65 isn't old—not when most of us hope to push into our eighties. That's why designer Gaz Bushell of developer Fayju and Dr. Jody Mason, a biochemist at the University of Essex in London, are turning to video games to raise awareness for Alzheimer's disease. Today it affects one in 20 people over 65. A decade from now, that number will be even bigger.
The two are developing Cascade, a tower-defense game due in June for the Android microconsole Ouya. The game explores the amyloid cascade hypothesis, a theory about why Alzheimer’s happens, through easy-to-understand concepts for the young generations that the disease will be hitting later in life. Players work alone or together in the same room to defend brain cells from the disease.
"We were showing it at the Big Bang festival, and kids would get straight into the idea that they're flying a spaceship around and shooting at things," Bushell tells us. "And they’d be like, 'Great! This is exciting.' And then a group of parents would be standing behind them, sort of looking at it thinking, ‘Ugh. They’re playing games again.'"
Their reaction changed once they understood what was really happening onscreen—and that kids were learning. Cascade is intentionally cloaked in the fun, sci-fi language of spaceships and planets.
"If you say to people, 'Play our game, it's about Alzheimer's disease,' I think that could be quite off-putting, even if it’s a great game," says Mason. "We always said from the outset that we would try to make this game tasteful and sensitive and not try to be glib about the subject matter."
Fayju's last game was as far from serious as you get. Amazing Frog had players running around Bushell's own Swindon, England, as a frog that flopped around and farted as he shot out of cannons and got tossed about by speeding cars. Bushell says he’d been making both games at the same time, first contacting Mason back when he was still working at advertising agencies.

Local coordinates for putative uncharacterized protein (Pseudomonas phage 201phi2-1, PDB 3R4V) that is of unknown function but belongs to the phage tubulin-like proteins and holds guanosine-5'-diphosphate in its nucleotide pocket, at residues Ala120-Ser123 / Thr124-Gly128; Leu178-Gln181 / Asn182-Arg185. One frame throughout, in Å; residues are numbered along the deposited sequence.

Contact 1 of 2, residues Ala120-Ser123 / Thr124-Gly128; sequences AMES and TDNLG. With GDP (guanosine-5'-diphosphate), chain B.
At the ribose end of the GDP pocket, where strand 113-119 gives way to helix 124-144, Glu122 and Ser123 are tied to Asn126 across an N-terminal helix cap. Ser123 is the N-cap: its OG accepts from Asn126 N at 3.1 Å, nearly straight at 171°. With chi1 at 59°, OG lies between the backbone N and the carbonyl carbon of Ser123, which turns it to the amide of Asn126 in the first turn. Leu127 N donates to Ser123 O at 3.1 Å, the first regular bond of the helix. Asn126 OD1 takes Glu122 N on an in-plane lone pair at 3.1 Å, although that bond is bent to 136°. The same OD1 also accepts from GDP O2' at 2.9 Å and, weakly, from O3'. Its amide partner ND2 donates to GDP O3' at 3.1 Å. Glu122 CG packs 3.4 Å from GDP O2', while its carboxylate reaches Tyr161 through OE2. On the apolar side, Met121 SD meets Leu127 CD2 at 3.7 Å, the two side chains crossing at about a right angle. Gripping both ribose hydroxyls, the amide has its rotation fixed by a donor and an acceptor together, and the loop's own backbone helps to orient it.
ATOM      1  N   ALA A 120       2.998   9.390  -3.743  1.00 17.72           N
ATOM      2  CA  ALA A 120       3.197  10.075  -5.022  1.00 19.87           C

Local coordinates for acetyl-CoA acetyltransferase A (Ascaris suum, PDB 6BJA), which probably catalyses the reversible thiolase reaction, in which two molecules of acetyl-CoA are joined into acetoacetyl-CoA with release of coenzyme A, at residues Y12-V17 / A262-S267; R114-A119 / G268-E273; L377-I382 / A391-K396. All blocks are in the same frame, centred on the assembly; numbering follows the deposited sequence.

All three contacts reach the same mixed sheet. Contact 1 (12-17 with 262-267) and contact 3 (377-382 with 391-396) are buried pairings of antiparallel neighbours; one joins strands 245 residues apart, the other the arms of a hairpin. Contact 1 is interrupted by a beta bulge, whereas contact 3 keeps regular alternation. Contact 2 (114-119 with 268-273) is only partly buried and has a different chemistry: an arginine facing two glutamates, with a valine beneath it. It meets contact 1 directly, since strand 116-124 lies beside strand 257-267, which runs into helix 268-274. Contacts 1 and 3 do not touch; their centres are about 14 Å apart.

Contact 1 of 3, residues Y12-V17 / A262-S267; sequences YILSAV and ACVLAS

"I always considered that they were both based on something real in a way," he says. "I know that's strange, but when me and [artist Hal Jackson] went independent, we were talking about what kind of games we were going to make. I always found it was important to have some form of fixed point that you build around for your game, otherwise you just go off. So for Amazing Frog, we're looking at the view outside our window and turning that into a real experience."
When Mason cracked open biochemistry textbooks to explain the science—the core of the game—Bushell says he was like an "infant" with it. He started to visualize it in programming metaphors.
"It's like a perfect metaphor for a planet that is generating something on its surface, which is then destroying itself, and your role in the game is to try to stop that from happening."
Cascade mirrors not only the pathology of Alzheimer's but also leading therapeutic strategies. Enzymes like "molecular scissors" cut the big amyloid precursor protein on the surface of brain cells, and the middle section that pops out sticks to itself and forms amyloid plaques—the same thing Alois Alzheimer saw down his microscope over 100 years ago. "For example, you can lock the scissors that come in and cut the big protein," said Mason. "If you can block those, then the small protein doesn't come out. So that's what the big drug companies are doing. They're trying to create inhibitors that can block the enzymes and stop those scissors from cutting, and that’s one of the things that you'll be doing in the game. Or if that doesn't happen, and you allow the sticky protein, the middle section, to become released, then you can stop it from becoming sticky. That's one of the things that my group here at Essex are trying to do, and it’s something that a number of different groups across the globe are trying to do.
"So if you can do that and look down your microscope and the plaques are gone, then in principle you could have cured the disease."
Mason stressed that Alzheimer’s is more expensive in health care terms than heart disease and cancer combined—the two big killers—yet it receives a sixth of the funding of cancer alone. "So in the U.K., it’s costing 23 billion pounds a year, and that’s just not sustainable. In the U.S., these numbers are even more serious, but we’ve got 800,000 people with dementia, and the lion’s share of that, maybe 65%, is Alzheimer’s. And we’ll have a million with dementia by 2025, and that’s going to double every 20 years from there."
Bushell wants Cascade to be a positive influence. Talk about the game, and you often end up talking about the disease. "And that side of things is very intensive because obviously, we’re all human beings, we’ve all suffered loss in one way or another.
"Everything that I’ve done in my career up to this point is I’ve been maybe making games to sell cameras or sell cars, and raising awareness for some product or something like that, which is part of my career history. So it makes more sense to me to take those skills or take the idea of bringing focus onto something onto something that actually needs focus."